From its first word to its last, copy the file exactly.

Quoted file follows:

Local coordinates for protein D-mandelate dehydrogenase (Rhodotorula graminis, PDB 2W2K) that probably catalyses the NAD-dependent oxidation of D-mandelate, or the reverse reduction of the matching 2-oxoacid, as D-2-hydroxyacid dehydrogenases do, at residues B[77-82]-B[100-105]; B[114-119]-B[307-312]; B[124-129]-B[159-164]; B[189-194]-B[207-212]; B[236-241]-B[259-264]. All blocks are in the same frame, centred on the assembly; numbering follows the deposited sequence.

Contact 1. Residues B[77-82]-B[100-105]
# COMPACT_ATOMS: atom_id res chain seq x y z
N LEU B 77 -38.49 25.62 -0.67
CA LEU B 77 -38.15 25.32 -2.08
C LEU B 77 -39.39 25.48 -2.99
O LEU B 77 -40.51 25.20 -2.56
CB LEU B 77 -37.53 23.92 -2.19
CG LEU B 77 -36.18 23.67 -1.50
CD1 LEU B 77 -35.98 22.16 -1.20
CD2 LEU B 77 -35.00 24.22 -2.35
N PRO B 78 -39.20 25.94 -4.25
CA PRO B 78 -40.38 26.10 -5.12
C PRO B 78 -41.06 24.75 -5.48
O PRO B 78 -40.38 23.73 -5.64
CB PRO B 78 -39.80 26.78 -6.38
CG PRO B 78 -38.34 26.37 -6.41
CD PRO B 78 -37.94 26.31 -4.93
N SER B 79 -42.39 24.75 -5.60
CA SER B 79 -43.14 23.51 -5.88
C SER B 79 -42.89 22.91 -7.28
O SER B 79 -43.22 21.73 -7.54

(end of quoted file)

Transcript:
Local coordinates for protein D-mandelate dehydrogenase (Rhodotorula graminis, PDB 2W2K) that probably catalyses the NAD-dependent oxidation of D-mandelate, or the reverse reduction of the matching 2-oxoacid, as D-2-hydroxyacid dehydrogenases do, at residues B[77-82]-B[100-105]; B[114-119]-B[307-312]; B[124-129]-B[159-164]; B[189-194]-B[207-212]; B[236-241]-B[259-264]. All blocks are in the same frame, centred on the assembly; numbering follows the deposited sequence.

Contact 1. Residues B[77-82]-B[100-105]
# COMPACT_ATOMS: atom_id res chain seq x y z
N LEU B 77 -38.49 25.62 -0.67
CA LEU B 77 -38.15 25.32 -2.08
C LEU B 77 -39.39 25.48 -2.99
O LEU B 77 -40.51 25.20 -2.56
CB LEU B 77 -37.53 23.92 -2.19
CG LEU B 77 -36.18 23.67 -1.50
CD1 LEU B 77 -35.98 22.16 -1.20
CD2 LEU B 77 -35.00 24.22 -2.35
N PRO B 78 -39.20 25.94 -4.25
CA PRO B 78 -40.38 26.10 -5.12
C PRO B 78 -41.06 24.75 -5.48
O PRO B 78 -40.38 23.73 -5.64
CB PRO B 78 -39.80 26.78 -6.38
CG PRO B 78 -38.34 26.37 -6.41
CD PRO B 78 -37.94 26.31 -4.93
N SER B 79 -42.39 24.75 -5.60
CA SER B 79 -43.14 23.51 -5.88
C SER B 79 -42.89 22.91 -7.28
O SER B 79 -43.22 21.73 -7.54